It’s only been three months, but it still hurts, doesn’t it?
Croatia put an end to England’s wonderful run at the World Cup over the summer, with goals from Ivan Perisic and Mario Mandzukic (in extra-time) cancelling out Kieran Trippier’s opener in the semi-final.
But it’s time to move on from all that, because Gareth Southgate’s lads will face Croatia once again in the UEFA Nations League, with their first match taking place in Rijeka on Friday.
It’s fair to say that England up against Croatia certainly brings back some mixed emotions – and not just because of the World Cup – with the two nations once huge rivals on the international stage.
It all started back in 2006, when England were going through a somewhat transitional phase.
The so-called Golden Generation had flopped at Euro 2004 and the recent World Cup, which meant manager Sven-Goran Eriksson packed his bags and David Beckham stepped down as captain.
Steven McClaren was given the big job in mid-2006 and John Terry was made captain, while the future was pinned firmly on Wayne Rooney.
The Three Lions were drawn into qualifying Group E for Euro 2008, with the likes of Croatia, Russia and Israel seen as their biggest opponents.
Quite frankly, we were all pretty expectant.
But let’s be honest, England were rubbish under McClaren.
The writing was on the wall after only a couple of qualifiers, when England narrowly beat Macedonia 1-0 before being held to a disappointing 0-0 at Old Trafford.
But the sucker punch came days later in Zagreb.
Looking back, we were always somewhat fond of goalkeeper Paul Robinson.
He was solid, confident and seemingly an upgrade on David James.
But all of that ended when a back-pass from Gary Neville alluded the Spurs goalie as the ball struck a bobble on the pitch and rolled into the back of his net.
McClaren had underestimated Croatia, and his brave new era was coming apart at the seams with the 2-0 defeat.
But perhaps we’re being too harsh on Croatia.
While England were a mixture of stalwarts like Gerrard and Ashley Cole, mixed with youngsters such as Shaun Wright-Phillips and Theo Walcott, Croatia had the building blocks of a formidable young team with plenty of raw talent.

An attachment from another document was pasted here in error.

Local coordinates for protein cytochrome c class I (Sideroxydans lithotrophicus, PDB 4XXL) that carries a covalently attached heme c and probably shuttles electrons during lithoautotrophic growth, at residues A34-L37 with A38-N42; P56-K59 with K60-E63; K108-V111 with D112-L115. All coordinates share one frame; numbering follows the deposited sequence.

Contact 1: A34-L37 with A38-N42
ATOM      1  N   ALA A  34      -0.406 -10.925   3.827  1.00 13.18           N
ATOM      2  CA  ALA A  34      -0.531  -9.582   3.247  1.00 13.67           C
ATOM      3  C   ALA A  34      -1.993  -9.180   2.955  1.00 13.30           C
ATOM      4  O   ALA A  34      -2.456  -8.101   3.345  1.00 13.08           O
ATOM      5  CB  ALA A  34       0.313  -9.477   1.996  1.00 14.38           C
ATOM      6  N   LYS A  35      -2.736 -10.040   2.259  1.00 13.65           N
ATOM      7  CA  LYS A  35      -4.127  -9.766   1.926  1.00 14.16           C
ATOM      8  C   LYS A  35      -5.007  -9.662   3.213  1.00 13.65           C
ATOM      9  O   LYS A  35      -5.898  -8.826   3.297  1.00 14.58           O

Brazilian born striker Eduardo da Silva – who later joined Arsenal – was backed up by future Premier League stars like Niko Kranjcar, Vedran Corluka and a fresh-faced Luka Modric.
Coaching these future stars was none other than Slaven Bilic.
By the time England faced Croatia for the final qualifying match a year later, they were in real trouble.
Croatia were guaranteed group winners, while Russia looked poised for the runners-up spot.
A defeat to Russia the month before – courtesy of two goals from Roman Pavlyuchenko – meant England needed to beat Croatia to secure their place at Euro 2008.
You know the rest, don’t you?
Scott Carson was placed in goal, fumbled Kranjcar’s effort and allowed Ivica Olic to slip home in an eventual 3-2 defeat.
Croatia made the most of their place at Euro 2008, topping Group B ahead of Germany, Poland and Austria, while the world finally saw the brilliance of Modric first-hand.
Returning home as quarter-finalists, they once again faced England in their qualifying group for the 2010 World Cup.
Reigniting their rivalry – with England under Fabio Capello – revenge came in 4-1 win in Zagreb nearly two years after their embarrassing defeat, with Walcott the hat-trick hero.
It got even better for England fans a year later, when they thrashed Bilic’s side 5-1 at Wembley to secure qualification for the World Cup in South Africa, while Croatia fell behind Ukraine in the group.
Of course, England’s World Cup campaign was woeful – to say the least – but we’ll always have Capello to thank for helping us overcome our Croatian rivals, who were deemed a bigger scalp than the likes of Scotland and Germany in that four-year period.
Following on from the summer’s semi-final knockout, perhaps the Balkan country is once again considered a big rival for the Three Lions.
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